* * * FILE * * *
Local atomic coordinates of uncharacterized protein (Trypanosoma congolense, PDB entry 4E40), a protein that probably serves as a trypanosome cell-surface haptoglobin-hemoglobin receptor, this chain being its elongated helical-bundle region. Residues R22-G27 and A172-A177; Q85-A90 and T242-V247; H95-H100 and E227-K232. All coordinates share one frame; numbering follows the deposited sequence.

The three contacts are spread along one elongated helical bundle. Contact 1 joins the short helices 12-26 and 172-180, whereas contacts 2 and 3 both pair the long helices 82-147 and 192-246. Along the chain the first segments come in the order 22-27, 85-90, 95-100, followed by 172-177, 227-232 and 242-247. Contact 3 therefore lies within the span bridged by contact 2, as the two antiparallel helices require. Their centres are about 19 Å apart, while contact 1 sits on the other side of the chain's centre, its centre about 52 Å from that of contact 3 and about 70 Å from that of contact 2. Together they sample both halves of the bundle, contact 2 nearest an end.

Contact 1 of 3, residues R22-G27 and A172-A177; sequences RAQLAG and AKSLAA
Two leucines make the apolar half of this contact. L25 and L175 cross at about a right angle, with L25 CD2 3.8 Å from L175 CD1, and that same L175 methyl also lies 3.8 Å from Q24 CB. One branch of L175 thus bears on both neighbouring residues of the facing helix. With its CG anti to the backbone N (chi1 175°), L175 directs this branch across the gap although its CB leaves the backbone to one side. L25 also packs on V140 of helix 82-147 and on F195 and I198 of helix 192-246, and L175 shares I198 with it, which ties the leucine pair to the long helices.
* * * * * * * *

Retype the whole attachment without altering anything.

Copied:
Local atomic coordinates of uncharacterized protein (Trypanosoma congolense, PDB entry 4E40), a protein that probably serves as a trypanosome cell-surface haptoglobin-hemoglobin receptor, this chain being its elongated helical-bundle region. Residues R22-G27 and A172-A177; Q85-A90 and T242-V247; H95-H100 and E227-K232. All coordinates share one frame; numbering follows the deposited sequence.

The three contacts are spread along one elongated helical bundle. Contact 1 joins the short helices 12-26 and 172-180, whereas contacts 2 and 3 both pair the long helices 82-147 and 192-246. Along the chain the first segments come in the order 22-27, 85-90, 95-100, followed by 172-177, 227-232 and 242-247. Contact 3 therefore lies within the span bridged by contact 2, as the two antiparallel helices require. Their centres are about 19 Å apart, while contact 1 sits on the other side of the chain's centre, its centre about 52 Å from that of contact 3 and about 70 Å from that of contact 2. Together they sample both halves of the bundle, contact 2 nearest an end.

Contact 1 of 3, residues R22-G27 and A172-A177; sequences RAQLAG and AKSLAA
Two leucines make the apolar half of this contact. L25 and L175 cross at about a right angle, with L25 CD2 3.8 Å from L175 CD1, and that same L175 methyl also lies 3.8 Å from Q24 CB. One branch of L175 thus bears on both neighbouring residues of the facing helix. With its CG anti to the backbone N (chi1 175°), L175 directs this branch across the gap although its CB leaves the backbone to one side. L25 also packs on V140 of helix 82-147 and on F195 and I198 of helix 192-246, and L175 shares I198 with it, which ties the leucine pair to the long helices.